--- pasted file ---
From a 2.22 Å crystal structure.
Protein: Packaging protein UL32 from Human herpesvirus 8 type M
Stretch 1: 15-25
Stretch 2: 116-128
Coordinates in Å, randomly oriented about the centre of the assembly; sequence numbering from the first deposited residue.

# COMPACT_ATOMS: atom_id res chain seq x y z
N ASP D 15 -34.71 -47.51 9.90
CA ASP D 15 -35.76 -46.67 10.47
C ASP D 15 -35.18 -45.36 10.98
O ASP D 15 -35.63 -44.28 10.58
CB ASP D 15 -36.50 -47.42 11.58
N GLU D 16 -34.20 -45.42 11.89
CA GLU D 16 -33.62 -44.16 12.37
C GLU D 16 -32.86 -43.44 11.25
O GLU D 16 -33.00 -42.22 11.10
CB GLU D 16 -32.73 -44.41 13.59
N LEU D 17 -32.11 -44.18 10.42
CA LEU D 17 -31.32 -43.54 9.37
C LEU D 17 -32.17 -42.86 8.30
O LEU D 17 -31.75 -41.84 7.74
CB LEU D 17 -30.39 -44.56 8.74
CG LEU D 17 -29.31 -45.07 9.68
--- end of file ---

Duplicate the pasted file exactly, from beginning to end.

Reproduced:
From a 2.22 Å crystal structure.
Protein: Packaging protein UL32 from Human herpesvirus 8 type M
Stretch 1: 15-25
Stretch 2: 116-128
Coordinates in Å, randomly oriented about the centre of the assembly; sequence numbering from the first deposited residue.

# COMPACT_ATOMS: atom_id res chain seq x y z
N ASP D 15 -34.71 -47.51 9.90
CA ASP D 15 -35.76 -46.67 10.47
C ASP D 15 -35.18 -45.36 10.98
O ASP D 15 -35.63 -44.28 10.58
CB ASP D 15 -36.50 -47.42 11.58
N GLU D 16 -34.20 -45.42 11.89
CA GLU D 16 -33.62 -44.16 12.37
C GLU D 16 -32.86 -43.44 11.25
O GLU D 16 -33.00 -42.22 11.10
CB GLU D 16 -32.73 -44.41 13.59
N LEU D 17 -32.11 -44.18 10.42
CA LEU D 17 -31.32 -43.54 9.37
C LEU D 17 -32.17 -42.86 8.30
O LEU D 17 -31.75 -41.84 7.74
CB LEU D 17 -30.39 -44.56 8.74
CG LEU D 17 -29.31 -45.07 9.68